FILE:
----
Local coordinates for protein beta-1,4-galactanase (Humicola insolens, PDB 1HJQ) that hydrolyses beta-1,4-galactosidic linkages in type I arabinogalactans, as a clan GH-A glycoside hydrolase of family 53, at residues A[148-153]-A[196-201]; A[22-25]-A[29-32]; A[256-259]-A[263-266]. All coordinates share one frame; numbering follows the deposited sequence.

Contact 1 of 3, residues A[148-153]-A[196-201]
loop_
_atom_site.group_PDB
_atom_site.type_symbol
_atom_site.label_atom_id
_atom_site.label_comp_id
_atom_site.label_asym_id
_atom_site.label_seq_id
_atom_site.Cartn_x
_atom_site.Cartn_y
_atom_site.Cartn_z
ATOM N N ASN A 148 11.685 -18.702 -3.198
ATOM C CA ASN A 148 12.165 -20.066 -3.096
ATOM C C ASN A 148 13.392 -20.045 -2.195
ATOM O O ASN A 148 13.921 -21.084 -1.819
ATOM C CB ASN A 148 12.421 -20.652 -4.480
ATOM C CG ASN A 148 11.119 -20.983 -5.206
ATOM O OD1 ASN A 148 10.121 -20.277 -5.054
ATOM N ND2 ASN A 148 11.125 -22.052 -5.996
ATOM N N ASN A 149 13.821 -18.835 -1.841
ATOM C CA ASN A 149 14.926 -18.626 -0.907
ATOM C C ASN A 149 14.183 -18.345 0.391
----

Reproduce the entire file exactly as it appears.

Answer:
Local coordinates for protein beta-1,4-galactanase (Humicola insolens, PDB 1HJQ) that hydrolyses beta-1,4-galactosidic linkages in type I arabinogalactans, as a clan GH-A glycoside hydrolase of family 53, at residues A[148-153]-A[196-201]; A[22-25]-A[29-32]; A[256-259]-A[263-266]. All coordinates share one frame; numbering follows the deposited sequence.

Contact 1 of 3, residues A[148-153]-A[196-201]
loop_
_atom_site.group_PDB
_atom_site.type_symbol
_atom_site.label_atom_id
_atom_site.label_comp_id
_atom_site.label_asym_id
_atom_site.label_seq_id
_atom_site.Cartn_x
_atom_site.Cartn_y
_atom_site.Cartn_z
ATOM N N ASN A 148 11.685 -18.702 -3.198
ATOM C CA ASN A 148 12.165 -20.066 -3.096
ATOM C C ASN A 148 13.392 -20.045 -2.195
ATOM O O ASN A 148 13.921 -21.084 -1.819
ATOM C CB ASN A 148 12.421 -20.652 -4.480
ATOM C CG ASN A 148 11.119 -20.983 -5.206
ATOM O OD1 ASN A 148 10.121 -20.277 -5.054
ATOM N ND2 ASN A 148 11.125 -22.052 -5.996
ATOM N N ASN A 149 13.821 -18.835 -1.841
ATOM C CA ASN A 149 14.926 -18.626 -0.907
ATOM C C ASN A 149 14.183 -18.345 0.391